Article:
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Food chain wants to grow fast

By HE WEI in Shanghai | China Daily | Updated: 2017-02-20 07:53

Food chain wants to grow fast

Micky Pant, CEO of Yum China, makes a speech at the opening ceremony of Taco Bell's Shanghai restaurant in January. [Photo provided to China Daily]

Led by Micky Pant, Yum China finalizes expansion plan

Even with a track record of setting up nearly 600 restaurants per year in China, and managing around 7,500 KFC, Pizza Hut, Little Sheep and East Dawning stores in the country, Micky Pant, chief executive officer of Yum China Holdings Inc, remains cautiously optimistic about the comeback of Taco Bell, the Mexican-themed chain under the fast-food giant.

Pant, who steers the company behind labels such as KFC and Pizza Hut in China, believes that time is ripe to test diners' appetite for nachos and cheese.

"We choose Lujiazui, the financial hub of Shanghai, to open the first store because it is a combination of travelers, businessmen and the young, making it an ideal place to find out who is attracted to Taco Bell," said Pant.

KFC and Pizza Hut restaurants, found across Chinese cities, had powered parent Yum Brands' local unit's growth for long by fulfilling local consumer demand for a taste of Americana.

With a revenue of $6.75 billion in 2016, Yum China retains the largest market share in the fast-food segment, according to consultancy Euromonitor International.

As domestic competition intensifies and the rising middle class seek healthier and go beyond Western fast food for fine-dining experiences, Yum China is rethinking its China strategy.

It spun off its Chinese entities into a licensee through an initial public offering on the New York Stock Exchange in November 2016. The float plan, according to Pant, will give Yum China the flexibility to react to the fast-changing market, and gain extra momentum for expansion.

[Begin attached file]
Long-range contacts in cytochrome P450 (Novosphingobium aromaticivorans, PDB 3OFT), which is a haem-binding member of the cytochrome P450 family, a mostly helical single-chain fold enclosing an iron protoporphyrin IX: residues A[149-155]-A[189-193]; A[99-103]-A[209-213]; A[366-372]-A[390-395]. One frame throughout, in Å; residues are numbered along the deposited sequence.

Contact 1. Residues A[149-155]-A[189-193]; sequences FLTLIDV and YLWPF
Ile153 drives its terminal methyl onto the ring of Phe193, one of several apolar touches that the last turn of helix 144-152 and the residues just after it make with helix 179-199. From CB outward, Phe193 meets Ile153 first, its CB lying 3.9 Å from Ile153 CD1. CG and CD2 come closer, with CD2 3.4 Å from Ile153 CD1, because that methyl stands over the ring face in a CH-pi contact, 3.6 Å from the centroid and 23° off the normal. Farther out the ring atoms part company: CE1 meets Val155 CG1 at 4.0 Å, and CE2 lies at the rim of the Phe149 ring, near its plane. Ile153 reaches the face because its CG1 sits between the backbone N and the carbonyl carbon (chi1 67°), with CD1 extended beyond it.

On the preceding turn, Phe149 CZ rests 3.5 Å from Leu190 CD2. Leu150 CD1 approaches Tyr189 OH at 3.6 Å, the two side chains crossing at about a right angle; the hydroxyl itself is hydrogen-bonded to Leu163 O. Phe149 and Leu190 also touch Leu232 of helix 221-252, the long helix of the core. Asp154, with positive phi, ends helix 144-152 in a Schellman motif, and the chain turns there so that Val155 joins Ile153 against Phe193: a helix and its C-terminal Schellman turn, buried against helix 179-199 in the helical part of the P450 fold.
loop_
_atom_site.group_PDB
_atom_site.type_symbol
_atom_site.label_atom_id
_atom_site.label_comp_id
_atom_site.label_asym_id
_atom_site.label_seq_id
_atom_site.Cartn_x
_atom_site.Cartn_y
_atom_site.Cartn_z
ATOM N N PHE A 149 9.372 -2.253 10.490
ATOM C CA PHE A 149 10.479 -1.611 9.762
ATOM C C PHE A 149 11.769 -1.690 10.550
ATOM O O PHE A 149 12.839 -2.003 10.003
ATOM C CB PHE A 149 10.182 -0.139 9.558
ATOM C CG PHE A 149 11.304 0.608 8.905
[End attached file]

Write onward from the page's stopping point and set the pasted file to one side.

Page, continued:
The fourth quarter of 2016 alone saw Yum China add 302 new restaurants, accounting for more than half of the 575 new outlets it opened last year; it also posted an operating profit of $75 million, or 17 cents per share, beating analyst expectations.

Pant is known to seize opportunities in a country where development phases vary. Top-tier cities like Shanghai are ideal testing grounds for new brands to get a better reading of the market. And thousands of newly constructed cities would help its massive expansion plan and boost sales.

Pant travels a lot across the country, and is a fan of Chinese food. But he's most impressed by the scale and quality of "world-class" infrastructure like airports, high-speed rail lines and new trade zones, which persuaded Yum China to set up shops in over 1,100 cities.

More importantly, it has set for itself an ambitious goal: 600 new stores per year in the coming five years. "Now we have 7,500 stores in China, but in the United States we have more than double the number of restaurants for one-fourth of the population. So we sense a lot of growth opportunities here," Pant said.

Another strategic priority for Yum China is to deliver positive same-store sales growth. Apart from restaurant remodels, the firm has embraced digital channels for sales and delivery services, and introduced cashless payment methods by teaming up with China's ubiquitous e-wallet service providers Alipay and WeChat Pay.

Taco Bell is enticing customers with coupons on public WeChat accounts, a common practice in digital marketing in China. "Customers here are so well-informed and use cellphones intelligently to decide where to eat and find discount coupons."

Yum is also investing heavily in logistics like courier services. It runs the largest food delivery business in the sector and hosts 20,000 delivery drivers in China.

Small wonder, 17 percent of the firm's sales went through mobile payments, and delivery accounted for 10 percent of its business.

Meanwhile, competitors have been quick to wrest market share by meeting consumer demand for fresher and healthier food in Asian flavors. According to market research firm Mintel, tangbao (steamed dumplings), Japanese noodles and steamed-rice meals are quickly gaining momentum in China.

To fend off competition, Pant is leading the team to improve food offerings to make them contemporary and nutritious. For instance, KFC in China has the most dishes on menu across the world, serving congee breakfast and including a lot of vegetable and rice dishes.

The new Taco Bell store in Shanghai features an open-concept kitchen that puts its ingredients and food preparation processes in full view of the diners.

"For all the challenges, you can look at them as opportunities. Our biggest challenge is how fast can we grow here," Pant said.

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